These are the factors that determine how the various types of lenses affect the final look of your photo:
- Focal Length – This is what determines the angle of view. The range can be from ultra wide-angle or fisheye to super-telephoto. The focal length also has an impact on the depth of field of your images. Wide-angle lenses usually have a wider area in focus than telephotos. The slowest shutter speed that you can use to avoid camera shake when you’re shooting handheld is also linked to this. The longer the focal length, the fastest you need to shoot. Finally, the focal length also changes the perceived distance between your subjects. When you use a telephoto lens you have to stand further away and this causes something called lens compression. This means that your subjects seem to be closer to each other than they would look like if photographed with a wide-angle lens.
- Maximum aperture – Another factor to consider is the maximum aperture. Lenses determine how much light passes through and reaches the sensor by something called a diaphragm. This makes the aperture wider to let more light in, and smaller to let less light through. The f-number determines if the lens is ‘fast’ or not. This relates to the shutter speed that you can use in low light situations. Also, a wider aperture means that the depth of field is narrower and you can make your subjects stand out by blurring the background.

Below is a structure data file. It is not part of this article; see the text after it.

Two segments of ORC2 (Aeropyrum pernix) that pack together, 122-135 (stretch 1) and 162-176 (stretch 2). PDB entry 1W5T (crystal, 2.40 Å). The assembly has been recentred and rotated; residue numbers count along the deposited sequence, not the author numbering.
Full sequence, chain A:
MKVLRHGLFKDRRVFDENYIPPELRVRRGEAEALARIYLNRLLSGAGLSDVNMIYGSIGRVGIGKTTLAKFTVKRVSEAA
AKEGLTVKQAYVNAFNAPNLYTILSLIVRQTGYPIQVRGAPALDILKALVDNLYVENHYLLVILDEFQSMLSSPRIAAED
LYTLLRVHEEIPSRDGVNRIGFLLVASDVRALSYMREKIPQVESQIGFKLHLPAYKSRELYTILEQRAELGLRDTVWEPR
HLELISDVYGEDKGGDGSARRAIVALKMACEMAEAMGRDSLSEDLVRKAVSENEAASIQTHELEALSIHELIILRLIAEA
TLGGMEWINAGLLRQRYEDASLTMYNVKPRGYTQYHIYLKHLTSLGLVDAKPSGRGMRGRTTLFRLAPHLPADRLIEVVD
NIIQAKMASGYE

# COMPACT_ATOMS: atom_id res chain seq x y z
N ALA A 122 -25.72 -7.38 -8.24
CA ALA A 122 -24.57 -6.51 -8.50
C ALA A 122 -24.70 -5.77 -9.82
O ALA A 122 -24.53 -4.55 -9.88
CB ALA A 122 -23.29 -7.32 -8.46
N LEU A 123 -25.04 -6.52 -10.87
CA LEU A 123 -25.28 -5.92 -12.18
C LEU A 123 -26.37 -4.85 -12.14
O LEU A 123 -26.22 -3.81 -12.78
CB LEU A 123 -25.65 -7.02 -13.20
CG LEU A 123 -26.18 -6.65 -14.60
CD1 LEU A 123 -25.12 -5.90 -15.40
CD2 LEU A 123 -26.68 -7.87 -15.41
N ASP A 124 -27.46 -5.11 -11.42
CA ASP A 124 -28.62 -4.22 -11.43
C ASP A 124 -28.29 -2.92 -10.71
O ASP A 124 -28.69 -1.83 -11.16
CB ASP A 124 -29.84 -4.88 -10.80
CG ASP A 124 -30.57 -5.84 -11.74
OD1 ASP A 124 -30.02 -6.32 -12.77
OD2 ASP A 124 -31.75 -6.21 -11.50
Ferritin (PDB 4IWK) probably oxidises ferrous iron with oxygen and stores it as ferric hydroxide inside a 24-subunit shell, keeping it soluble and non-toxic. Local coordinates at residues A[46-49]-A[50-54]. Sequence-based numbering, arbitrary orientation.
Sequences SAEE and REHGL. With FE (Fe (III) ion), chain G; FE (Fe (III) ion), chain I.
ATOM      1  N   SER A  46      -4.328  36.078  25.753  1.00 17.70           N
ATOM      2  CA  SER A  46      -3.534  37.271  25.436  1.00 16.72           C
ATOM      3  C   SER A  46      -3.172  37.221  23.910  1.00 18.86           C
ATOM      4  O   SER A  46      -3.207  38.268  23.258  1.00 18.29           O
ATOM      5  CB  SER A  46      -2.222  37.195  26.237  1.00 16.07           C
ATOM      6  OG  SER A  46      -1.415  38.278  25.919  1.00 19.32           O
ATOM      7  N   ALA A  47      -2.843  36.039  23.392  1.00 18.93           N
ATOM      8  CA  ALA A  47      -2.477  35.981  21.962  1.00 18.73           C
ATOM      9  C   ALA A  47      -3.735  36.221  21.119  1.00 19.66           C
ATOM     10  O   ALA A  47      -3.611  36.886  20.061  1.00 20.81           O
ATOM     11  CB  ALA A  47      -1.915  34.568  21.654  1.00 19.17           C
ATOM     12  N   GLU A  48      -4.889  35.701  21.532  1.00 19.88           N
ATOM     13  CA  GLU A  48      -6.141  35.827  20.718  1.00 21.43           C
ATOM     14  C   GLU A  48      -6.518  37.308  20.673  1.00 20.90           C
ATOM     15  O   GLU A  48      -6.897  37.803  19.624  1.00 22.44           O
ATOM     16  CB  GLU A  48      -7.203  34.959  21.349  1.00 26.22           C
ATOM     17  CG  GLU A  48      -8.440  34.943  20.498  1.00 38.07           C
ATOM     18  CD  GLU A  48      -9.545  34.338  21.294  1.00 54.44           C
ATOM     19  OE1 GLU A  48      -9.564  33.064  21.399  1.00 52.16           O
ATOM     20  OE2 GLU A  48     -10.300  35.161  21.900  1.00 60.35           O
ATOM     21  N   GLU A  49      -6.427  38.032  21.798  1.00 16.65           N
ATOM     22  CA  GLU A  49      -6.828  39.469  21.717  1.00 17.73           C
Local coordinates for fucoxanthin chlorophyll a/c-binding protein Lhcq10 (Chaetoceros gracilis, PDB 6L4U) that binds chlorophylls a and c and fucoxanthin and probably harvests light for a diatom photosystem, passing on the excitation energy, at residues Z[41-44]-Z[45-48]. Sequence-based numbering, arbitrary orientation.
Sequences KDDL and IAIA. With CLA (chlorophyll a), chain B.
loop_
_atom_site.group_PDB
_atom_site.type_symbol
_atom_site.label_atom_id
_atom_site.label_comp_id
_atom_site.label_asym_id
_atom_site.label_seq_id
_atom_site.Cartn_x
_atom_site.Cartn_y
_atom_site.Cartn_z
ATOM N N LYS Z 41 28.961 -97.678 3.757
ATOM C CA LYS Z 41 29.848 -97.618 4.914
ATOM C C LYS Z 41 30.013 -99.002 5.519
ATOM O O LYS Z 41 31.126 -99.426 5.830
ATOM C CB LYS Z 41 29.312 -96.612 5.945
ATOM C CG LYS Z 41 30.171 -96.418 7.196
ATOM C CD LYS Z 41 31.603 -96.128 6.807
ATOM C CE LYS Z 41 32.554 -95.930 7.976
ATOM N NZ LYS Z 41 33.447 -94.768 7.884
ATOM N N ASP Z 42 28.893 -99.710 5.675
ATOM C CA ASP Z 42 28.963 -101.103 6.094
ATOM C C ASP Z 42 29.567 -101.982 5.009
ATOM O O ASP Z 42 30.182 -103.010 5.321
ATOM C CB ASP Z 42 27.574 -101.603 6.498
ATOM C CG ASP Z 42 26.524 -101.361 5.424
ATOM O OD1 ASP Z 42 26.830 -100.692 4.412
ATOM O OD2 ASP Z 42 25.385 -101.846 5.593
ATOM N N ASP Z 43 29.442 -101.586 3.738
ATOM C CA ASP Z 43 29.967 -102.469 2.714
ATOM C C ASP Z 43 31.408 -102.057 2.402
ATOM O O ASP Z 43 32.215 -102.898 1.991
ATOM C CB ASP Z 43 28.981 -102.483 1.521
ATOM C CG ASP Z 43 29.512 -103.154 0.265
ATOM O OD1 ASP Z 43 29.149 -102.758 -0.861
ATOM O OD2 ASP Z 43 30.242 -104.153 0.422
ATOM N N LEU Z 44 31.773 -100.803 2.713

- Bokeh – This refers to the out-of-focus part of your photo. Usually, a blurred background is used as part of the aesthetic look. Each lens renders a different bokeh effect because it depends on the shape of the aperture of the diaphragm and the aberrations of the lens. This can be an important factor if you shoot a lot of portrait photos.
- Age – image quality may depend on when the lens was manufactured – for example, older lenses usually don’t include fancy coatings to avoid flare, or may exhibit heavy distortion or vignetting. Also, if you’re buying used lenses, you’ll need to be sure about how they’ve been used and maintained – dust, scratches and mold may affect their performance.